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Velvet Elvis: Repainting the Christian Faith Hardcover – July 31, 2005


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Product Details

  • Hardcover: 208 pages
  • Publisher: Zondervan (July 31, 2005)
  • Language: English
  • ISBN-10: 9780310263456
  • ISBN-13: 978-0310263456
  • ASIN: 031026345X
  • Product Dimensions: 0.7 x 6.5 x 8.3 inches
  • Shipping Weight: 13.6 ounces
  • Average Customer Review: 4.0 out of 5 stars  See all reviews (475 customer reviews)
  • Amazon Best Sellers Rank: #273,453 in Books (See Top 100 in Books)

Editorial Reviews

From Publishers Weekly

Bell, pastor of Mars Hill Bible Church in Grand Rapids, Mich., offers an innovative and intriguing, if uneven, first book. This introduction to the Christian faith is definitely outside the usual evangelical box. Bell wants to offer "a fresh take on Jesus"—a riff that begins with the assertion that Jesus wanted to "call people to live in tune with reality" and that he "had no use for religion." Bell invites seekers into a Christianity that has room for doubts (his church recently hosted an evening where doubters were invited to ask their hardest, most challenging questions). He mocks literalists whose faith seems to depend on a six-day creation, and one of his favorite people is a woman who turned up repeatedly at his church, only to tell him that she totally disagreed with his teachings. He cites his church as a place of forgiveness, mystery, community and transformation. Bell is well-versed in Jewish teachings and draws from rabbinic wisdom and stories freely. His casual, hip tone can grate at times, and his footnotes, instructing readers to drop everything and read the books that have influenced him, grow old. Still, this is faithful, creative Christianity, and Gen-Xers especially will find Bell a welcome guide to the Christian faith. (Aug.)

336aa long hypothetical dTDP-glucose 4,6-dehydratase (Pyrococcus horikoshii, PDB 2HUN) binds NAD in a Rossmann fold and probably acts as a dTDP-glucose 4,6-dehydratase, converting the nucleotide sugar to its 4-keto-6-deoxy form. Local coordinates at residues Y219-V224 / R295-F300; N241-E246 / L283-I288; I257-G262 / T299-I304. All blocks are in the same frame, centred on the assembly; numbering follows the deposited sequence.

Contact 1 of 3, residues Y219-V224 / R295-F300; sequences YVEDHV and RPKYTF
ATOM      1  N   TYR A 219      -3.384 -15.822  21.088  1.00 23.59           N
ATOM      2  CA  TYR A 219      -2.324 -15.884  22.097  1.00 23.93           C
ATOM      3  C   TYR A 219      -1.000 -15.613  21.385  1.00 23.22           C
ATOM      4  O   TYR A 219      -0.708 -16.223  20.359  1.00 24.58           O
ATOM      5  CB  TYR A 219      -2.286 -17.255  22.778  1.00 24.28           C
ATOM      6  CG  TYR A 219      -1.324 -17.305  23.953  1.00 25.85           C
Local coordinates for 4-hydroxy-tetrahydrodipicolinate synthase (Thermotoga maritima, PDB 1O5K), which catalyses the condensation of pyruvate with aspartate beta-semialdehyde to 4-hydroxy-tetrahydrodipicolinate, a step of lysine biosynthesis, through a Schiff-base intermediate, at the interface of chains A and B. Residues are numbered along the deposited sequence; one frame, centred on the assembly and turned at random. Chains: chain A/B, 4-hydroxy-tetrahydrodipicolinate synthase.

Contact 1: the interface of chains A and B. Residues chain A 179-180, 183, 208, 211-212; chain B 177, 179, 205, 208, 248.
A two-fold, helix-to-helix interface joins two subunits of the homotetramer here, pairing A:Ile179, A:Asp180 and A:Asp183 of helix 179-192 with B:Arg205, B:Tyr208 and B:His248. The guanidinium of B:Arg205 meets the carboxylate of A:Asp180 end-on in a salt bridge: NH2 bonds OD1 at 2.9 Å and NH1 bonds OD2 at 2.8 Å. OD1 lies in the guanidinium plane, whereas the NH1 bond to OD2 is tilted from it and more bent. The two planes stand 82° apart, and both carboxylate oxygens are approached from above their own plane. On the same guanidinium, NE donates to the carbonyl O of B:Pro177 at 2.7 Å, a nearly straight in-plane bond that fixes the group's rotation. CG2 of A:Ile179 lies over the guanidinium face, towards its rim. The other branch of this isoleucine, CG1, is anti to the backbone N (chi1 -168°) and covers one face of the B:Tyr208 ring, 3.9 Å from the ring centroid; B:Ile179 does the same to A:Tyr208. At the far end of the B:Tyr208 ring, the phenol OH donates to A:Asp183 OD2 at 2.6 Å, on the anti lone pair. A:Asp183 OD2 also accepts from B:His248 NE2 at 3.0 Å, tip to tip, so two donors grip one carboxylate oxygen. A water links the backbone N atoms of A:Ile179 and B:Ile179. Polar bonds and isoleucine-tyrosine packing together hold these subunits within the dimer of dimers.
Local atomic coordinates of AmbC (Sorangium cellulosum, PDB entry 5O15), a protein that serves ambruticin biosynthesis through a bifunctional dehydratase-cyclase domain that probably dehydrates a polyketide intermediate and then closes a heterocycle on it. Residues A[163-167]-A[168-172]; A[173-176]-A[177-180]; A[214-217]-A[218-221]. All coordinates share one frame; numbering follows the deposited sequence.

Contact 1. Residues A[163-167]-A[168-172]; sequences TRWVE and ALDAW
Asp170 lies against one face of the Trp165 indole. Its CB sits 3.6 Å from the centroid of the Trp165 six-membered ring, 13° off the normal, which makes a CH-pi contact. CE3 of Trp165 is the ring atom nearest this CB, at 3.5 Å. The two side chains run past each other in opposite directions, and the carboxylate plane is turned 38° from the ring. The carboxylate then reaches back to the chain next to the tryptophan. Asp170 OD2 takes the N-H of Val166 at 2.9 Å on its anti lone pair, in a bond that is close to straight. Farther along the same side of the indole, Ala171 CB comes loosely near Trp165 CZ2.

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Review

'God doesn't change, but times do, and Rob Bell, founding pastor of Mars Hill Bible Church in Michigan, believes new times call for us to remain open and flexible, living with passion and conviction....An advocate of a postmodern approach to faith, Bell is vulnerable about his own struggles with doubt and understanding Scripture. Joy, awe, raw honesty, and an appreciation for the mystery of faith permeate the pages.' -- Christianity Today <br><br> (Christianity Today)

'Rob Bell is able to draw more depth out of the New Testament than I thought possible....I would have finished this book in record time if I didn't have to put it down so often just so I could sit back and process what I was learning. Buy two copies, one for you and one to pass around.' -- YouthWorker Journal <br><br> (YouthWorker Journal)

More About the Author

Rob Bell is a bestselling author, international teacher, and highly sought after public speaker. His books include The New York Times bestseller Love Wins, along with Velvet Elvis, Sex God, Jesus Wants to Save Christians, and Drops Like Stars. At age 28 he founded Mars Hill Bible Church in Michigan, and under his leadership it was one of the fastest-growing churches in America. In 2011 he was profiled inTime Magazine as one of the 100 most inuential people. Rob is also the featured speaker in a series of spiritual short lms called NOOMA. Currently, he is working with former LOST producer Carlton Cuse on a television series and will be releasing a new book in 2013. He and his wife Kristen have three children and live in Los Angeles.

Customer Reviews

His writing style is very engaging and thought-provoking.
Alan Wylds
I didn't know anything about Rob Bell before I read this book, but now I can say I have a deep appreciation for His insight.
bleach802
Didn't they have faith that was more like bricks than trampoline springs?
Stephen Bang

Most Helpful Customer Reviews

258 of 279 people found the following review helpful By Christopher Lyons on December 20, 2005
Format: Hardcover
First off, I am somewhere between a 4 and a 5 (call it 9 of 10) on Velvet Elvis, though my tilt moved it up to a 5.

From reading this book, I see that Rob is really trying to "jump-start" the conversation about what faith is and is not, and to help those of us in Gens Y&X - inheritors of the post-modern worldview which incubated in the 60's - see how the Jesus is just as relevant today as he was in His own time.

My favorite quote: Christian is a great noun but a poor adjective.Too often, the church of the previous generation has been too accepting of mediocrity in a plethora of areas because the label "Christian" has been slapped on the package (whether it's music, media, or day-to-day programs/initiatives).